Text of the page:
19% 13% 10% 9% 6% 6% 6% 6% 6% 3% 3% 3% 3% 3% 4%

42 CSSR, 1 (2012) Sergi Cortiñas Rovira and Carles Pont Sorribes --------------------------------------------------------------------------------------------------------------------------------------------------------------------------------------

5.1. Main weak points of the new draft Statute The point in the new draft Statute of Catalonia that receives the most criticism in the twelve newspapers analysed is that it is unconstitutional (23%). In all the newspapers analysed, this is one of the issues that most concerns the editorialists. The majority of texts condemn the draft presented by the Parliament of Catalonia as violating constitutional principles or not being fully in alignment with the Constitution. The second point most often sanctioned by the newspapers in the sample is that the financing system proposed by the Statute is not acceptable for Spain as a whole (12%). Some newspapers are particularly critical of this point and accuse the framers of the draft Statute of approving a text that is unfair and uncooperative with the other autonomous regions in Spain. This is even criticised by the newspapers that are the most favourable to the project, even though they do so less vehemently than the newspapers that are radically opposed to the text. Main weak points of the draft Statute 1 2 3 4 5 6 7 8 9 10 11 12 13 14 15 16 17 19 20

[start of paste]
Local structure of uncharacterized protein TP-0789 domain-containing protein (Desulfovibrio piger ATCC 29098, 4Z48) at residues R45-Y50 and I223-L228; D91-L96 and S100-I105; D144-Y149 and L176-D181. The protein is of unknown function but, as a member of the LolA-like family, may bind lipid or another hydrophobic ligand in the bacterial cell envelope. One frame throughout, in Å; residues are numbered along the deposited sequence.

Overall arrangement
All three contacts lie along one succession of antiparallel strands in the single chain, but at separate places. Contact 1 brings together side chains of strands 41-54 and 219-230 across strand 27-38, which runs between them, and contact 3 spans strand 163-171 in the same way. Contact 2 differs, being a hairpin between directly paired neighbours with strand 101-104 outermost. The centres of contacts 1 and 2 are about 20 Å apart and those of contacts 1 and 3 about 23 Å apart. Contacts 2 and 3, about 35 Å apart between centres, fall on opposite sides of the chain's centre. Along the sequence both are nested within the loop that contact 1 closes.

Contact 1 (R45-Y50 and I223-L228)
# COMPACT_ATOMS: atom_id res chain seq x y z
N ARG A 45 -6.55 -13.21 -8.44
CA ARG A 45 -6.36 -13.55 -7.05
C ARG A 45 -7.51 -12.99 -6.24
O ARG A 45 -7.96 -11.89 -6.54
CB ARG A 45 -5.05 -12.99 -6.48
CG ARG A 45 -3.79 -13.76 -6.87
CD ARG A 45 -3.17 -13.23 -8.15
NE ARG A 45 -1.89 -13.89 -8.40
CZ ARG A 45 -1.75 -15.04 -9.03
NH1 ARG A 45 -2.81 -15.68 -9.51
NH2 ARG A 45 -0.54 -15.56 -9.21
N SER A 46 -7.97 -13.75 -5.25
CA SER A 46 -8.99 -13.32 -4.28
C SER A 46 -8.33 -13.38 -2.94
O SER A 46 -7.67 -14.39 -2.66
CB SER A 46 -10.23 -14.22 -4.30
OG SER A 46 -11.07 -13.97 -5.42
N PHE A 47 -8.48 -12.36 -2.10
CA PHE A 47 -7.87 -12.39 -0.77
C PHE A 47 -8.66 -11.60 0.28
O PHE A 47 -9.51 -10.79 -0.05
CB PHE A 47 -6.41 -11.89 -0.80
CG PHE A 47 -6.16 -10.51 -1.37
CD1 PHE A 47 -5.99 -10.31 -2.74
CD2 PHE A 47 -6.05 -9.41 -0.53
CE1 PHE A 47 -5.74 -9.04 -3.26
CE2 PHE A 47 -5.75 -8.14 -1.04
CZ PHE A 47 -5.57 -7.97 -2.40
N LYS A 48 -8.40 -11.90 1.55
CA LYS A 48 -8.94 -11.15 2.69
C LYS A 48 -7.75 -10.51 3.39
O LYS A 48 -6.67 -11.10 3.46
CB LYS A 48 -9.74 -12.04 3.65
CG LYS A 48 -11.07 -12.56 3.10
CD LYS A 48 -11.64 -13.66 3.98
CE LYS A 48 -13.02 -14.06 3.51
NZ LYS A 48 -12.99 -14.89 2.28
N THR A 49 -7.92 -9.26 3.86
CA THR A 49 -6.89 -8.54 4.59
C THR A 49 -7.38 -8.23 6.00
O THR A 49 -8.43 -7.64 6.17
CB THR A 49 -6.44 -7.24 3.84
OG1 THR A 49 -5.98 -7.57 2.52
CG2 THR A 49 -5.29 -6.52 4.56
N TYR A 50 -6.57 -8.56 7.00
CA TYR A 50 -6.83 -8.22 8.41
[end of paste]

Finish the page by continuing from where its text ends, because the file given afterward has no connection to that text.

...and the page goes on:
The Statute is unconstitutional It has an unfair / uncooperative system of financing Catalonia is not a nation It attacks Spanish national unity It breaks territorial cohesion It is not a realistic text / It should be scaled back It defends the interests of “radical minorities” The PP and PSOE should agree to a new text Other autonomous communities might also want the same treatment as Catalonia The Statute is poorly explained It does not capture the thinking of the 10 million voters who support the PP It breaks the peaceful coexistence of the Transition It worsens the Catalonia-Spain conflict The ERC’s attitude is inappropriate and hinders negotiations It entails a change in the Constitution Excess of competences (bilateralism) It is a step prior to independence It is a pact that violates laws Other factors difficult to categorise